By JOHN P. TRETBAR
For the first time, monthly U.S. crude oil production figures topped 12 million barrels per day, while Texas and Oklahoma also set records. According to the Petroleum Supply Monthly report from the Energy Information Administration, U.S. operators tapped nearly 12.2 million barrels per day in April, the latest monthly figures available. Oil production in the Gulf of Mexico, Texas and Oklahoma all hit record highs. Texas reached 4.97 million barrels per day, while Oklahoma notched 617,000 barrels per day. Kansas production in April was 95,000 barrels per day.
The U.S. Energy Information Administration reported a big decline in domestic crude oil inventories to 468.5 million barrels for the week ending June 28. That’s down more than one million barrels for the week. The government reported weekly U.S. production increased slightly to more than 12.2 million barrels per day. Average production over the last four weeks is up nearly 12% over the same four-week period a year ago. Imports increased nearly one million barrels to 7.6 million barrels per day. Imports over the last four weeks averaged about 7.3 million barrels per day, which is 13% less than the same four-week period last year.
Operators reported continuing problems with high water across the area causing delays in drilling activity. Independent Oil & Gas Service reports drilling was underway on one lease in Ellis County, but said flooding delayed work at four other sites. Across Western Kansas there are 24 active rigs, up two. There are seven seven active drilling rigs in eastern Kansas, which is up one over last week.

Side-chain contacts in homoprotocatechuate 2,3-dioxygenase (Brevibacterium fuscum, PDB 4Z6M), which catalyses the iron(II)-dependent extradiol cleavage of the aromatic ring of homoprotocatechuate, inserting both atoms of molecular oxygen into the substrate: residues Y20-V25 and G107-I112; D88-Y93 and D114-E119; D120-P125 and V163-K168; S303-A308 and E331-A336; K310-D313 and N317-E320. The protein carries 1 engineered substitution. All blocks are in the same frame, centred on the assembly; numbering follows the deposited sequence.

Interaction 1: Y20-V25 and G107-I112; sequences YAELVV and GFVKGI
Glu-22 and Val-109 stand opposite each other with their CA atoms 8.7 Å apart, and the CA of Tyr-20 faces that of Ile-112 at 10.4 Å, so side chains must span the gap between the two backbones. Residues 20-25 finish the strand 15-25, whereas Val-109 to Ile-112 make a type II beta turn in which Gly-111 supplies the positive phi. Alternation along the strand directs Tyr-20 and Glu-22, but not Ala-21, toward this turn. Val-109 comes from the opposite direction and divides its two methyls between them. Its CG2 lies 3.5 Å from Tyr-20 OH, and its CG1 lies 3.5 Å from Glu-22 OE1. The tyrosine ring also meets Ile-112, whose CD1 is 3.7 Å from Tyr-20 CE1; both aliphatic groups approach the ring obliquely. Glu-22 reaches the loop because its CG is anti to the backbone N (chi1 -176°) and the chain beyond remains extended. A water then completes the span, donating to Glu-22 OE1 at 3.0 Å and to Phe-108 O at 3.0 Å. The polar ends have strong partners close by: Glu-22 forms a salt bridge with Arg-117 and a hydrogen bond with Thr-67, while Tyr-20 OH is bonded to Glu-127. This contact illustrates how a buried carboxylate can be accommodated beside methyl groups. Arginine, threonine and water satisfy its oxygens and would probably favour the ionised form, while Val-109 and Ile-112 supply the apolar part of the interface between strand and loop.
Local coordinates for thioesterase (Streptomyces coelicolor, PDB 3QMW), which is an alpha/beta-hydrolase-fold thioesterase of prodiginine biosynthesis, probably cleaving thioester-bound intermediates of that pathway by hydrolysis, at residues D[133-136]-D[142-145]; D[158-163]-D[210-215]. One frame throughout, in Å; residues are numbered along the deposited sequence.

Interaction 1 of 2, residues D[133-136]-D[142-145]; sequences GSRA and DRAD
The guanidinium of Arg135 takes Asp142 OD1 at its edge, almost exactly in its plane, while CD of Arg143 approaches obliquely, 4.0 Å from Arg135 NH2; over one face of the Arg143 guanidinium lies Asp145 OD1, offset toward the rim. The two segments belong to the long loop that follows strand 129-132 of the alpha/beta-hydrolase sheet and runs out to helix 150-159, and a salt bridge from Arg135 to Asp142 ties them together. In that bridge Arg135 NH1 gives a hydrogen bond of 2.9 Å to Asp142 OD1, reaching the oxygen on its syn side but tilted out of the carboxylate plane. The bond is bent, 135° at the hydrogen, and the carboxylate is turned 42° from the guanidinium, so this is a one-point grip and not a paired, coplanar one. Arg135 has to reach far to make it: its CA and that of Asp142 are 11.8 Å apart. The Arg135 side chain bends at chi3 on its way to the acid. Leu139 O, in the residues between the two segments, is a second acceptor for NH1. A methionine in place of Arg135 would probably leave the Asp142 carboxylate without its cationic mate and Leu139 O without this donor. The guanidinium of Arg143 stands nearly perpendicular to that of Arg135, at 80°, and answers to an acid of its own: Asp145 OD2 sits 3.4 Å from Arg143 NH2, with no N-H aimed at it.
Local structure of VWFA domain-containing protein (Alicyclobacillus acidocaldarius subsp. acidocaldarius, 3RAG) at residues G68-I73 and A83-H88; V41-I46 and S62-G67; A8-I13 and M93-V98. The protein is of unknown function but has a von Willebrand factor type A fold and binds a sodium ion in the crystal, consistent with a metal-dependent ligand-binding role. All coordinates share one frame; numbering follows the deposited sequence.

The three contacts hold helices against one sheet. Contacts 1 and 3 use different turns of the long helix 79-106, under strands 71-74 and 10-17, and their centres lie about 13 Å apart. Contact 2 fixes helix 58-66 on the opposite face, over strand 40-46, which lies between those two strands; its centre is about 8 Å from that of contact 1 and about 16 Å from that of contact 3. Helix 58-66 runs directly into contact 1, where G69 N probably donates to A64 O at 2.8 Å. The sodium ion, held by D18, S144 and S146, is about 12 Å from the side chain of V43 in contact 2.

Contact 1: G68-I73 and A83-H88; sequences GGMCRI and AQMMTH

Baker Hughes reported a big drop in its weekly rig count, with 963 active rigs, a drop of five oil rigs and one seeking natural gas. The count in Oklahoma was down five rigs, Louisiana was down four. New Mexico was up three rigs. The count in Canada was down four at 120 active rigs.
Regulators report 25 new Kansas drilling permits for the week, 480 so far this year, with 15 permits in eastern Kansas and ten west of Wichita. There’s one new permit on file in Ellis County.
Independent Oil & Gas Service reports 27 newly completed wells last week across Kansas, 777 so far this year. There were twenty completions east of Wichita, and seven in Western Kansas, including one dry hole in Stafford County.
One of the world’s largest oil-field service companies, Weatherford International filed for bankruptcy protection on last week. The Wall Street Journal reports bondholders approved a restructuring agreement that will reduce Weatherford’s total debt by 70% or almost $6 billion. Five years ago, the company was worth more than $12 billion, but the Journal reports equity shareholders would be left virtually empty-handed under the agreement.
An Oklahoma company bogged down by earthquakes, disposal limits and lawsuits will face an involuntary bankruptcy case in federal court in Oklahoma. White Star Petroleum tried to get the case dismissed in favor of a voluntary Chapter 11 filing in Delaware. But The Daily Oklahoman reports the hearings will be held locally. The company’s hopes for crude production from the Mississippian Lime play were doused by the huge amounts of water those wells produced, the earthquakes that followed disposal of that water, and the lawsuits that followed one of those earthquakes.